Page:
What was it about this menagerie of pocket-sized monsters that so bewitched children around the globe? To many Western and Japanese observers, Pokémon seemed to have materialised out of thin air. But it was actually the brainchild of a young man who had spent an adolescence immersed in video games.
Satoshi Tajiri was just 24 when he came up with the concept in 1990, a year after Nintendo’s then-groundbreaking portable Game Boy system went on sale. But the development of the game stretched out for some six years – a veritable eternity in the game industry, and by which time the Game Boy felt downright antiquated in comparison to the increasingly high-tech machines of rival companies.
The X Factor
Competitive gaming has been with us since the dawn of video games. In the seminal Pong, created by US company Atari in 1972, two players squared off in a virtual ballgame played out between glowing paddles of light. The first Pokémon games were a quantum leap beyond those simple arcade-gaming experiences. This was a different sort of play, by turns explorative and meditative, with little of the violence associated with so many digital fantasies.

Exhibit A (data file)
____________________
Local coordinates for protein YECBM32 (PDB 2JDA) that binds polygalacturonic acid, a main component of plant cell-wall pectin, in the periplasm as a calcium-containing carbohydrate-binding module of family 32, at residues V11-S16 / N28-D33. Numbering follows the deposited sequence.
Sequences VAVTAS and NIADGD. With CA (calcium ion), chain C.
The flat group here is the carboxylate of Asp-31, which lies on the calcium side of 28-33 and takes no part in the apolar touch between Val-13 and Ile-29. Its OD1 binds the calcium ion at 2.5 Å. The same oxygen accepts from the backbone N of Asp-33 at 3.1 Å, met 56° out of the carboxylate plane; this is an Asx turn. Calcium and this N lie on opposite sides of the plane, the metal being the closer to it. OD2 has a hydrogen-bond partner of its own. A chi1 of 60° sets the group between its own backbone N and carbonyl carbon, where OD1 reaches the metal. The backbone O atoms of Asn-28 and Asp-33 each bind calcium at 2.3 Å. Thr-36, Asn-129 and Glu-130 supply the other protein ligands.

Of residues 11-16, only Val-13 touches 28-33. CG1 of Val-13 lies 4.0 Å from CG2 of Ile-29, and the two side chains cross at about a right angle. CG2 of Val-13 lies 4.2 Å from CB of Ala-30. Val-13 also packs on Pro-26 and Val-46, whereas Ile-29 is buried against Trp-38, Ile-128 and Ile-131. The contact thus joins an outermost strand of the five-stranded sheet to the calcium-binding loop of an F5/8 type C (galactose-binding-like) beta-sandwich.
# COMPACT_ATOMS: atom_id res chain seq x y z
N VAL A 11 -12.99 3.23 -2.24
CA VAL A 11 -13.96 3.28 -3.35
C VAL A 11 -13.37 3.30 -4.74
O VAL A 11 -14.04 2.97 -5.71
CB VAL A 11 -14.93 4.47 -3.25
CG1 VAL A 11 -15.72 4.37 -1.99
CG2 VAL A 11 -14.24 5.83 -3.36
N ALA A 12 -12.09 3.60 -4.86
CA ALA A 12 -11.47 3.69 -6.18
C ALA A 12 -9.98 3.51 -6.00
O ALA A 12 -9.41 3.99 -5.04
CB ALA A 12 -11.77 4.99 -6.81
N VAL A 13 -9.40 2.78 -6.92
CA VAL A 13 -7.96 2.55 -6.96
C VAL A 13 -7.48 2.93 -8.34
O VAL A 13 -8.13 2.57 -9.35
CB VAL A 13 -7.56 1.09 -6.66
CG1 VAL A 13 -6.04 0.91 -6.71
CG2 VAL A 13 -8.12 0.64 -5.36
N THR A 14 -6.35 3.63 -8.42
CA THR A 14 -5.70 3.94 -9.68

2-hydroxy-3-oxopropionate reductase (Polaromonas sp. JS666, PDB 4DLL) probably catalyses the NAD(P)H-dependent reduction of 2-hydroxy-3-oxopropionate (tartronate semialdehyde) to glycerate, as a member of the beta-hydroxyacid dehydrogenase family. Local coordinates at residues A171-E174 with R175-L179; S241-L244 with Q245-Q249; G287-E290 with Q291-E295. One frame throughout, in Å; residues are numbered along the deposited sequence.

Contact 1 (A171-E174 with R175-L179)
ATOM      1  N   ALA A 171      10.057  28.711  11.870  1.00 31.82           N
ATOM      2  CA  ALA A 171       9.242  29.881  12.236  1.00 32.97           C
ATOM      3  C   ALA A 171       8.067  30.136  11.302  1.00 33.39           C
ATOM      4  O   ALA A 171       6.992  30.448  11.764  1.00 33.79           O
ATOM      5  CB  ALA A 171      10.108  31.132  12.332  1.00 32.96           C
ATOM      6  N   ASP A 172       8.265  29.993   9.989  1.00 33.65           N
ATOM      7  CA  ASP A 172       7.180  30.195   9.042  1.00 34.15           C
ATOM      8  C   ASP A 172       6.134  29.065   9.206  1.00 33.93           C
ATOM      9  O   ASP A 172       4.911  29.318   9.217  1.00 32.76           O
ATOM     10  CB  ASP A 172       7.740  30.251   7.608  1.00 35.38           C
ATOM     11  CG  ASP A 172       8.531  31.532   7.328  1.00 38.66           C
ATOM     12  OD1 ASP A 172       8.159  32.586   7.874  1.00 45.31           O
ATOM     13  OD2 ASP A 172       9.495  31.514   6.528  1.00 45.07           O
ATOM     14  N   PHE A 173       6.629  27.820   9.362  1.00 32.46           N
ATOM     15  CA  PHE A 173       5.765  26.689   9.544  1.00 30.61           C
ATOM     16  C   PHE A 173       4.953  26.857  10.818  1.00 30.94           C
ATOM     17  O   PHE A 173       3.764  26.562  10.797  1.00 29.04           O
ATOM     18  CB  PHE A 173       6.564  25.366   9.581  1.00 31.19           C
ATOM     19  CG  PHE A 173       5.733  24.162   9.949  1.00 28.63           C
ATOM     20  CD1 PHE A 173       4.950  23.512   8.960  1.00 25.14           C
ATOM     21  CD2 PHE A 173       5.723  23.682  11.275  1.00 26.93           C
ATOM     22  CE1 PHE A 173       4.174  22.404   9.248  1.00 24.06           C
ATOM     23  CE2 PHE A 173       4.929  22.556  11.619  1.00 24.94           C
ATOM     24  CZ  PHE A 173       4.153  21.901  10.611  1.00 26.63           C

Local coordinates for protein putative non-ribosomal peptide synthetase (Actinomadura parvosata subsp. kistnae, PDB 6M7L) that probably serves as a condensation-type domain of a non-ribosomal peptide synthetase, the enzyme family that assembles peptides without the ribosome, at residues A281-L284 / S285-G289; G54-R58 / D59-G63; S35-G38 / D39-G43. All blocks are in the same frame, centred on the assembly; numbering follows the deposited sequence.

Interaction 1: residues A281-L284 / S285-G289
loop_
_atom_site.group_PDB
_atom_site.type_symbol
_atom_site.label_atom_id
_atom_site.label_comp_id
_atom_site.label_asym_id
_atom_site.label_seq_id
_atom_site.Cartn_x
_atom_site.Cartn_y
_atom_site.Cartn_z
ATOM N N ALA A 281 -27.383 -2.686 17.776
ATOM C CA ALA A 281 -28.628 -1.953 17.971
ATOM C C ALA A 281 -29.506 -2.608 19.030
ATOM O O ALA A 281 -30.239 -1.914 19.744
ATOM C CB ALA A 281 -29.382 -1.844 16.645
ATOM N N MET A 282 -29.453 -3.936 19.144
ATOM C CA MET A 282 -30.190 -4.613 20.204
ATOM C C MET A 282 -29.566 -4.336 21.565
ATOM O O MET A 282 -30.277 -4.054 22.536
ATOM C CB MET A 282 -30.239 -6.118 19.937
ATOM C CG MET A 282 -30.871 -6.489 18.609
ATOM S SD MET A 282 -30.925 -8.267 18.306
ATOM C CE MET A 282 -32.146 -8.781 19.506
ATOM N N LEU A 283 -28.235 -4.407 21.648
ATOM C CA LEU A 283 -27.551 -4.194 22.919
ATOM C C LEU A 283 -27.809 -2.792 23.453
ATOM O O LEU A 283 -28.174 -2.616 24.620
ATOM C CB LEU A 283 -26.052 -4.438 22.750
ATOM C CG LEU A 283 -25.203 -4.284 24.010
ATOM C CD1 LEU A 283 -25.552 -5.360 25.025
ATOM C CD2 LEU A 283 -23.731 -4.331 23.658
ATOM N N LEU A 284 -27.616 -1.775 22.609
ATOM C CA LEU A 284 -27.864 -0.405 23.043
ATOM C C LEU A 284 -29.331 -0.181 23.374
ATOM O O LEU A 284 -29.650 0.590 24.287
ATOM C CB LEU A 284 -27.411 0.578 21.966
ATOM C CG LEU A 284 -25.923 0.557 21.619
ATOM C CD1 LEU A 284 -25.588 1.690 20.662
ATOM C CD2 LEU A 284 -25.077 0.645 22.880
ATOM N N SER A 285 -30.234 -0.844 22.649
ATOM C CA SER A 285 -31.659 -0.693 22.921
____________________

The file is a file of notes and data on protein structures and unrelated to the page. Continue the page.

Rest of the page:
Set in a fictional countryside populated by wild monsters, Pokémon Red Version and Blue Version compelled players to explore the fields, rivers, and forests of a fantasy world in search of monsters – not to kill but to tame and train. Part of the game was devoted to battle, but an equal or even larger part focused on collecting the imaginary beasties into a virtual menagerie.